HAMILTON, Bermuda – After almost eight years of captivity, each step of Khelil Mamut’s freedom is a little overwhelming.
The ocean, which he could hear only on windy days when the waves crashed beyond Guantanamo’s razor wire rimmed fence, is now something he can wade into.
People call him by his name, not 278, his internee serial number.
Then there was the horse he saw while walking one of the island trails on Thursday, the day he and three other Chinese citizens of the Muslim Uighur minority arrived in Bermuda. The animal made him stop suddenly, just to stare.
“How can I express it,” he said yesterday, describing the new tropical home where he now lives with the three other former Guantanamo detainees. “It is so great, so beautiful.”
“This may be a small island,” added Abdullah Abdulqadir. “But it has a big heart.”
The men spent yesterday with the Toronto Star, as they adjusted to life on the outside and reflected on a week that one local paper headlined: “From prison to paradise.”
Despite the backlash to their move, which has all Bermudians talking, they seemed insulated in their oceanside pink cottage, enjoying a fish lunch, a sunset swim and fielding the occasional media call.
They broke their composure only when a local imam visited them, embracing each fiercely.
The U.S. government is footing the bill for their food and accommodation until they can find work, which likely won’t be a problem since local companies have reportedly already made six offers.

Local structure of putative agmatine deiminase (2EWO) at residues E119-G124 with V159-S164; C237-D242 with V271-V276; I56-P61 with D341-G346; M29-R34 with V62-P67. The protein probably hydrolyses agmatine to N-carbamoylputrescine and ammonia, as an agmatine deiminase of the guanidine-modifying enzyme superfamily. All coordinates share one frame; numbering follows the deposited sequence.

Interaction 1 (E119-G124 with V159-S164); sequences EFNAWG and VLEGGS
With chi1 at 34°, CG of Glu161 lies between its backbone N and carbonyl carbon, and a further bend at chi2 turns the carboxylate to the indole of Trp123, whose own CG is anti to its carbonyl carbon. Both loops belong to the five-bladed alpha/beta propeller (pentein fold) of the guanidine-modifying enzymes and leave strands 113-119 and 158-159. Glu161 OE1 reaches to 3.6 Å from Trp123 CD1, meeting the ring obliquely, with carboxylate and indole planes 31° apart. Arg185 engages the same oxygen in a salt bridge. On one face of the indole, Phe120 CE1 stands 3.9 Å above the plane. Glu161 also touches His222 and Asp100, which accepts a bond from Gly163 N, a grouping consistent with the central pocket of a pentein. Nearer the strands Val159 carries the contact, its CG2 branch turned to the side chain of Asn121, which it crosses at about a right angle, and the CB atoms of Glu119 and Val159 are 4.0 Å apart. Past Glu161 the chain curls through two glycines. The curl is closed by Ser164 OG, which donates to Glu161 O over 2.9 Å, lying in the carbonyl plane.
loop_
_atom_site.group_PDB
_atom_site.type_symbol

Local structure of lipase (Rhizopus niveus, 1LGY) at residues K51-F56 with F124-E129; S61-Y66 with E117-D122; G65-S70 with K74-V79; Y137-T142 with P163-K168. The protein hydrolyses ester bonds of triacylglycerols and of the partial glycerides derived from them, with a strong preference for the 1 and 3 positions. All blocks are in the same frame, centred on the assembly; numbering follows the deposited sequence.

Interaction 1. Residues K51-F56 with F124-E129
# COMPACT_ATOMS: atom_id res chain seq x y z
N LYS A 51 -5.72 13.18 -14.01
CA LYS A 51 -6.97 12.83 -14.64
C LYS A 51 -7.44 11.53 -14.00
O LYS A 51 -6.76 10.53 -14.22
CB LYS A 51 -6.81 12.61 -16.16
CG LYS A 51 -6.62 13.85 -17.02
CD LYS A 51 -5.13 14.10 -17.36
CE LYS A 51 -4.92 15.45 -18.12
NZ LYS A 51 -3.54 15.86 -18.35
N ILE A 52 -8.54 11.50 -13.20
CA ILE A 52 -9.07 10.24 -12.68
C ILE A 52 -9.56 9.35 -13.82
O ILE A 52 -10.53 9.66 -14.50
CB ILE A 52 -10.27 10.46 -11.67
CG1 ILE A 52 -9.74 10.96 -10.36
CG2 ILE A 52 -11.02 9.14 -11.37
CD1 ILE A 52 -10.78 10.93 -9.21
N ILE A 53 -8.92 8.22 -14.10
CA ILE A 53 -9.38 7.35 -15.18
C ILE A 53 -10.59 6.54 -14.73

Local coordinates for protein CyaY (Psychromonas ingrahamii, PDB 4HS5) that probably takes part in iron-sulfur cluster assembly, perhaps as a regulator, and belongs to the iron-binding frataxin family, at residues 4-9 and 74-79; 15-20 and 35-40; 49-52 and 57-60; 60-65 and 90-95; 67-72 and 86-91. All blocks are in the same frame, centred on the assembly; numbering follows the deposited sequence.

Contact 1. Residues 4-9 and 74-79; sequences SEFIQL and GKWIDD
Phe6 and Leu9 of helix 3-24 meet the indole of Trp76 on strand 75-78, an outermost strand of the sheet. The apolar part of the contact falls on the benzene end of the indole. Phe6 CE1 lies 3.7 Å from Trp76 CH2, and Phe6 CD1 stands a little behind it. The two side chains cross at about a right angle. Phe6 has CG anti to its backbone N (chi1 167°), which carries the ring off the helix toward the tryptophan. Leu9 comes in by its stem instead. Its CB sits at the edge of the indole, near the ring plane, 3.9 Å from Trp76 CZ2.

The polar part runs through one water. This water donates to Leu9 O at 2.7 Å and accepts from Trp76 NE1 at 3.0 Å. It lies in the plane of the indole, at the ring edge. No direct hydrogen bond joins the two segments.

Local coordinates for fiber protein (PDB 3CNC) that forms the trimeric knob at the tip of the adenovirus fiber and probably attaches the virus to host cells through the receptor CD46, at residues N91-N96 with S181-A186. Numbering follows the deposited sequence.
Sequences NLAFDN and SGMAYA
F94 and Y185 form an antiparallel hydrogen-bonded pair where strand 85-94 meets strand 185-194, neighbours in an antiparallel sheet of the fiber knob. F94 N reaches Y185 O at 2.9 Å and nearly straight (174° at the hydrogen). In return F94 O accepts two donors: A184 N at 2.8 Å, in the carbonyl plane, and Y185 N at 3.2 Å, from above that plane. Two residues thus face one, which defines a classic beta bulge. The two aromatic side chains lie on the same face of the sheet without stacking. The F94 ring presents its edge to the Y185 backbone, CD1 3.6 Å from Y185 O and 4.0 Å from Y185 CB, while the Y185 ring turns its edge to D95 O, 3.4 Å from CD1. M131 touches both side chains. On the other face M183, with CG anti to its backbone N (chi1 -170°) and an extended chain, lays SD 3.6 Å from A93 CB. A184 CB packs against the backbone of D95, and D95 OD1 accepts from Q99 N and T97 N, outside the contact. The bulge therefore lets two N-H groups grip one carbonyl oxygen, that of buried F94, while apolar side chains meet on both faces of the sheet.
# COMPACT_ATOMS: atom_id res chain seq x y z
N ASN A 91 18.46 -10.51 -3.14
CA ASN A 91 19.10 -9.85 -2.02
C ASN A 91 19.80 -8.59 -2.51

Inside their three-bedroom apartment, where the carpet, curtain and walls match the pastel exterior, the men have managed to form a makeshift family.
American translator Rushan Abbas, who alternated yesterday between typing emails to their U.S. lawyers and kneading dough for a traditional Uighur dinner, joked that despite only being a few years older she considered the men her children.
Abbas worked for U.S. interrogators translating with Uighur detainees when she first started at Guantanamo in 2002.
Then she “switched sides,” she said, and started working for defence attorneys. She came here for a few days to make the transition smoother since Abdulqadir and Mamut know only limited English, and the other two men, Salahidin Abdulahat and Ablikim Turahun, don’t understand at all.
The men also have the assistance of a retired Bermudian army major, Glenn Brangman, who now works with the government. With his booming voice and hibiscus-patterned surf shorts, Brangman has become their energetic guide.
Two weeks ago the scene for these men in Camp Iguana – the U.S. military’s name for the prison where they were detained in Guantanamo – couldn’t have been more different. On June 1, Abdulqadir approached a small group of journalists during a rare unscripted moment in a prison where the message is tightly controlled.
“Who’s in charge?” Abdulqadir asked, as reporters, including one from the Star, stood mute on the other side of the fence due to rules that forbid communication between journalists and prisoners.
Abdulqadir and another detainee then quickly displayed a sketch pad where they’d written their message in crayon, managing to pull off the detention centre’s first public protest.
“We need to freedom (sic),” said one page.
Ten days later, a secret pre-dawn private flight whisked them away from Guantanamo to this tourist mecca.
There’s no doubt the four men stand out in this self-governing British territory that’s only 54 square kilometres – less than half the size of Guantanamo’s U.S. naval base.
There’s no Uighur population here and when locals are asked if there’s an Asian community, most point to a Japanese resident who opened a restaurant.